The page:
If you had to choose a handful of letters to hone your value investing skill set, Howard Marks would easily fall near the top of our list. His most recent piece is no exception. We’ve attached it in full along with some of our favorite quotes (accompanied by various illustrations) which should prove to be timely as this bull cycle gets progressively longer in the tooth.
High yield bonds and many other investment media have once again gone from being weeds to flowers – from pariahs to market darlings – and it happened in a startlingly short period of time. As is so often the case, things that investors wouldn’t touch in the depths of the crisis in late 2008 now strike them as good buys at twice the price. The swing of this pendulum recurs regularly and creates some of the greatest opportunities to lose or gain. Thus we must always be mindful.
One of the most important things we can do is take note of other investors’ attitudes and behavior regarding risk. Fear, worry, skepticism and risk aversion are the things that keep the market at equilibrium and prospective returns fair. When investors fear loss appropriately, too-risky deals can’t get done, and risky investments are required to offer high prospective returns and generous risk premiums. (And when fear reaches extreme levels during crises, the capital markets turn too stingy, asset prices sink too low, and potential returns become excessive.)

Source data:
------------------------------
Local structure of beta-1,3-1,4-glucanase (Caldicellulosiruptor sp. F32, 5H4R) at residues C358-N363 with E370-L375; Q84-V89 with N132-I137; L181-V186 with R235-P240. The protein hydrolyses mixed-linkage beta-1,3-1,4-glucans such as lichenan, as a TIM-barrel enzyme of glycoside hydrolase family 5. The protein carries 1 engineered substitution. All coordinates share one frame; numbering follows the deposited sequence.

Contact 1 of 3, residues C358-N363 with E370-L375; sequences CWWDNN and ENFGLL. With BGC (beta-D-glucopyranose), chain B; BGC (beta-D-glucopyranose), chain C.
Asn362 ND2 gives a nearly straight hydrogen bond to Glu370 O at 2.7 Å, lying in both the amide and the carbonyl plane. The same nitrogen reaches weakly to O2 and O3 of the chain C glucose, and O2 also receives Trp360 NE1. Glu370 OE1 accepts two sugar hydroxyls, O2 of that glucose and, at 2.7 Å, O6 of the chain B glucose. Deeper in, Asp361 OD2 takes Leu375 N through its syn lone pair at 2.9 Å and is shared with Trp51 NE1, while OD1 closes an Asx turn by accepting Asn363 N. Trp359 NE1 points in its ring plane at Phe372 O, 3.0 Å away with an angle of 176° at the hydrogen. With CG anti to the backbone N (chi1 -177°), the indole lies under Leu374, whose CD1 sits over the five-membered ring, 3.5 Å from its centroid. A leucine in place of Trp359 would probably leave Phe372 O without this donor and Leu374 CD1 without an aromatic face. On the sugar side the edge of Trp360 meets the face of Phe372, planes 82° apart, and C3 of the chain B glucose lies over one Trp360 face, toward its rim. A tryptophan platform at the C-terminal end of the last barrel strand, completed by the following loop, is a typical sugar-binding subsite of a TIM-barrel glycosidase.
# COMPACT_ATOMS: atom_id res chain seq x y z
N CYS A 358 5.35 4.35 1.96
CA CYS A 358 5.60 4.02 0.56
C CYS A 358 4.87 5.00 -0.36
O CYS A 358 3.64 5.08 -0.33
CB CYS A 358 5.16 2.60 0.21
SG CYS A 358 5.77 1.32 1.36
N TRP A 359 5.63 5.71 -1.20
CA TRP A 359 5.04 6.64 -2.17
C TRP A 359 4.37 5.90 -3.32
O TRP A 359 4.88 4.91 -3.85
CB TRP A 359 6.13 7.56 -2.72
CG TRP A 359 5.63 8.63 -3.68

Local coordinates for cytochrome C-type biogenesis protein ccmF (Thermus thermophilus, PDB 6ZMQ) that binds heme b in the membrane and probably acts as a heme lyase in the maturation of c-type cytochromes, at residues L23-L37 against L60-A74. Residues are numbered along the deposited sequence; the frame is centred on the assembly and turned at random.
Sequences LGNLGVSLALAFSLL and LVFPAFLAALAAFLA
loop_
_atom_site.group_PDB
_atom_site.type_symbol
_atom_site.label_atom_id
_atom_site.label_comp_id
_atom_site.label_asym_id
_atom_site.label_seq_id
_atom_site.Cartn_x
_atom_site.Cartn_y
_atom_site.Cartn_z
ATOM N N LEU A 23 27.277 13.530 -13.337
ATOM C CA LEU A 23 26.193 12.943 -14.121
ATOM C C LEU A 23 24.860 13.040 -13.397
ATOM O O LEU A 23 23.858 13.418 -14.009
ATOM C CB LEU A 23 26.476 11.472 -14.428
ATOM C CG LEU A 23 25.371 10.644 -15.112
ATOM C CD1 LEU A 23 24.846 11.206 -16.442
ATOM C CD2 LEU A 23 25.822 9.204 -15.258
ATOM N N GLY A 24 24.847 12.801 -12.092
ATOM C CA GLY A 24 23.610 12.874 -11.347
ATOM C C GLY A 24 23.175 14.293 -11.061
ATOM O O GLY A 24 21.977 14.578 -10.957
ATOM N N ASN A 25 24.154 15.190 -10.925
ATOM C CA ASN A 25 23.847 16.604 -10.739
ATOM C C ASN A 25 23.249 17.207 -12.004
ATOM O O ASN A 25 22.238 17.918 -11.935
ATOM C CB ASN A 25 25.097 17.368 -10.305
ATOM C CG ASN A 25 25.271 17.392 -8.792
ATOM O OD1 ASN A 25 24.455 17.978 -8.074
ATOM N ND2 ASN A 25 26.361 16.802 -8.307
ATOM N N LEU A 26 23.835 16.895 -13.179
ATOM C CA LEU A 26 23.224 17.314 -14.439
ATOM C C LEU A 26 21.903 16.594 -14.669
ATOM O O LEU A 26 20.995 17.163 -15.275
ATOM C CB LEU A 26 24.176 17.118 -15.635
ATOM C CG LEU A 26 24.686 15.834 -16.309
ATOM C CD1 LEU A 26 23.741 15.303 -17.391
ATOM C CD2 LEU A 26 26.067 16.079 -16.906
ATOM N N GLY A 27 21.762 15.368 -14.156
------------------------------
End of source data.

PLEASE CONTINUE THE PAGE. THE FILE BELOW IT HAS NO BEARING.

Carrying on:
But when investors don’t fear sufficiently – when they’re risk tolerant rather than risk averse – they let down their guard, surrender their discipline, accept rosy projections, enter into unwise deals, and settle for too little in the way of prospective returns and risk premiums.
There’s nothing more risky than a widespread belief that there’s no risk . . . and, as Alan Greenspan said, “. . . history has not dealt kindly with the aftermath of protracted periods of low risk premiums.”
I recite all of this because I have no doubt that investors are making substantial movement back in the same direction . . . In other words, in most regards the capital markets – and investors’ tolerance of risk – are retracing their steps back in the direction of the bubble-ish pre-crisis years. Low yields, declining yield spreads, rising leverage ratios, payment-in-kind bonds, covenant-lite debt, increasing levels of LBO activity and the beginnings of the return of levered, structured vehicles . . . all of these are available for the eye to see.
There may be corners of the market where elevated popularity and enthusiastic buying have caused prices to move beyond reason . . . But for the most part, I think investors are taking the least risk they can while assembling portfolios that they think can achieve their needed returns or actuarial assumptions.
In general, I would describe most security prices as falling somewhere between fair and full. Not necessarily bubbly, but also not cheap.
If I had to identify a single key to consistently successful investing, I’d say it’s “cheapness.” Buying at low prices relative to intrinsic value (rigorously and conservatively derived) holds the key to earning dependably high returns, limiting risk and minimizing losses. It’s not the only thing that matters – obviously – but it’s something for which there is no substitute. Without doing the above, “investing” moves closer to “speculating,” a much less dependable activity. When investors are serene or even euphoric, rather than discomforted, prices rise and we become less likely to find the bargains we want.